Ngozi Schommers, Self Portrait. Perforated paper on watercolour paper 100 x 150cm. Courtesy of the artist.

Interrogating how hair shapes the identity of Africans at the National Museum of Lagos

Ngozi Schommers solo exhibition, ‘the way we mask’. Curated by Wura-Natasha Ogunji, on view at the National Museum of Lagos, Nigeria

Ngozi Schommers presents her second solo exhibition, ‘the way we mask’, at the National Museum in Lagos from November 2—14, 2019. The exhibition features new large scale works created with perforated paper, confetti, sequin, watercolour, acrylic, and fibre, and an installation comprising of fifty-eight drawings.

Ngozi Schommers, My Head Under. Perforated paper, sequin, design paper, watercolour, ink on Watercolour paper, 150 x 180cm. Courtesy of the artist.Ngozi Schommers, My Head Under. Perforated paper, sequin, design paper, watercolour, ink on Watercolour paper, 150 x 180cm. Courtesy of the artist.

Curated by Wura-Natasha Ogunji, artist and curator, ‘the way we mask’ expands the body of work by Schommers focusing on memories, culture and identity. She returns to memories of time passed to look in-depth at how hair shapes the identity of Africans. She searches for what existed before today’s hair culture, as well as the meanings of the hairstyles.

Schommers conceptualises a space (or spaces) where the understanding of identity and the ideals of beauty are far removed from representations constructed in recent times. She states that “The discussions on hairstyles of Africans are often overshadowed by colonial history, western representation and perception of our culture with no regards to pre-colonial history. For my research on these works, among other references, I engaged with pre-colonial Igbo hairstyles through the archival images of Agbogho Mmuo (maiden spirit mask), using internet sources and the book ‘Among the Ibos of Nigeria’ by George Thomas Basden.”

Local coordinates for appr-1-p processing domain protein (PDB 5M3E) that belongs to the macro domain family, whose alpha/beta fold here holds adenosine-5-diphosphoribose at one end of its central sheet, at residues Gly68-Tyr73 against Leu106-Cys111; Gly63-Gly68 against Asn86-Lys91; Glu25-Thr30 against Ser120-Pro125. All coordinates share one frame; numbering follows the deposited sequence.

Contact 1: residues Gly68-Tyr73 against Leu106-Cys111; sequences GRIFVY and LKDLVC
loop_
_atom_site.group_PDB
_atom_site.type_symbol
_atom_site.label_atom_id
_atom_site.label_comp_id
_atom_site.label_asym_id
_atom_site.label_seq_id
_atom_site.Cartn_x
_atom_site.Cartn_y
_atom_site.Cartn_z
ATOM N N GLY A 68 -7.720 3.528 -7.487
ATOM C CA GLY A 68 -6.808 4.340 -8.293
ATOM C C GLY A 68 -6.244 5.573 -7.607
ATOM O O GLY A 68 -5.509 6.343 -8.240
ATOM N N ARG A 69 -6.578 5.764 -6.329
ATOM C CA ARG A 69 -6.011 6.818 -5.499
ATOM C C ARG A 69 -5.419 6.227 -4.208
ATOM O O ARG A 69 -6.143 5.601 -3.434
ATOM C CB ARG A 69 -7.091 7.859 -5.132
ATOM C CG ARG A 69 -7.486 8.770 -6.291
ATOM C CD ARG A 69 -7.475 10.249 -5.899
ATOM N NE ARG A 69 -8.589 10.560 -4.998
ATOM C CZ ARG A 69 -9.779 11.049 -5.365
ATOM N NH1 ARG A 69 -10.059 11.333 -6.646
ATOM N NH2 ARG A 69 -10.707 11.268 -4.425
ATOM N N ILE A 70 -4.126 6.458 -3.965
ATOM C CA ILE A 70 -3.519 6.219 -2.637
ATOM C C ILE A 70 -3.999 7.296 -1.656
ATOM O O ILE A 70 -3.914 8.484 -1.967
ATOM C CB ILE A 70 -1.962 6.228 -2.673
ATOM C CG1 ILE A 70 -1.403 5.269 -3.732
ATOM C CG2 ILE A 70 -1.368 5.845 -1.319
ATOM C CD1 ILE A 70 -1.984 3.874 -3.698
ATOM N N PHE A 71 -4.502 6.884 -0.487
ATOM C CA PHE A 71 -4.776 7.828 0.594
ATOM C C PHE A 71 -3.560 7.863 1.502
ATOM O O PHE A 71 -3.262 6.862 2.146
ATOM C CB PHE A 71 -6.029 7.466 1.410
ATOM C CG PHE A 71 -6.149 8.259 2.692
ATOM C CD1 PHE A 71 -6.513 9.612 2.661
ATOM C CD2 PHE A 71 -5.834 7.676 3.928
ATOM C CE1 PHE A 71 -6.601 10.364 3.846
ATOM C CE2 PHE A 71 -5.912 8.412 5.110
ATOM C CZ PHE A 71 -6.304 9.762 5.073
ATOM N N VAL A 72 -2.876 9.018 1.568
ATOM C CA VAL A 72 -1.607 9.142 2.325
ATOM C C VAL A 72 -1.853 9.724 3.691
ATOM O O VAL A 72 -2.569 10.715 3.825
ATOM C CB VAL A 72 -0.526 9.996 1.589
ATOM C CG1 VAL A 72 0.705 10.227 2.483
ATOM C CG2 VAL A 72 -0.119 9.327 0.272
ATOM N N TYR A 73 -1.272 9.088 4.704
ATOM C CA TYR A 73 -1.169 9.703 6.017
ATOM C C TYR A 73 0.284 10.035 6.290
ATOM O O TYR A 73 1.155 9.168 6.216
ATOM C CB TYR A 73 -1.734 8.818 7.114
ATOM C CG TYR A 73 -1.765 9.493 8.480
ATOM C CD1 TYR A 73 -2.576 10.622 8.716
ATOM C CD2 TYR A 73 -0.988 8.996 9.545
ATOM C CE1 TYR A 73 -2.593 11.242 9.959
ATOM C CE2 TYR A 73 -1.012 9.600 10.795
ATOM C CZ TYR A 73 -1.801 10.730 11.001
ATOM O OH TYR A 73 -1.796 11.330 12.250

Ngozi Schommers, Self Portrait. Perforated paper on watercolour paper 100 x 150cm. Courtesy of the artist.Ngozi Schommers, Self Portrait. Perforated paper on watercolour paper 100 x 150cm. Courtesy of the artist.

Beyond examining pre-colonial archives and the images of Agbogho Mmuo, Schommers delved into photographs from her childhood to study the hairstyles of her mother and other women. She found striking similarities between then and now. Regarding this connection, Ogunji writes in the curatorial statement, “We began with a photograph of stylish women in wigs. How could they know that their image would have a place in this future, that their simple pose would inspire the markings and makings of a daughter yet-to-be-born? It is this return and remembrance that so eloquently frames the work before us now, and the work we do as artists in the world. We give ourselves to the ‘widening circles.’”

About the Artist

Ngozi Schommers (born in 1974 Enugu, Nigeria), is a Nigerian-German artist based in Germany and Ghana. Her work focuses on subjects of identity, equality, memory, culture, migration and colonialism. She uses the body and experiences of the female gender, archival materials and memories of her childhood in tackling these subjects. As an artist living between West Africa and Europe, she incorporates experiences of both locations in her work and further expands the discourse on the past and present relations between the two regions. The artistic outcome is a combination of installations with media such as paper, paint, charcoal, fibre, photography and performance. These she manipulates to draw new forms and parallel meanings.

Schommers presented her first solo exhibition ‘We Are Not Welcome Here’ in 2016 at Rele Gallery in Lagos. She has participated in group exhibitions in Nigeria since 2013. In Germany, she was part of the exhibition ‘The Blind Spot’ at Kunsthalle Bremen in Germany, where she presented ‘(Un)Framed Narratives’, contributing to critical dialogues examining the collecting history of Kunsthalle Bremen in regards to patronage and colonial trade. She has also shown her works at Staedtisch galerie in Bremen and Ystad Konstmuseum in Ystad, Sweden.

In 2018, she was an artist-in-residence at Arthouse Foundation in Lagos. She researched and presented works titled Ìgwè bụ ényí (There is Strength in Numbers), examining motherhood, infertility, and the choices women make around family planning. Her studios are in Takoradi, Ghana and Bremen, Germany.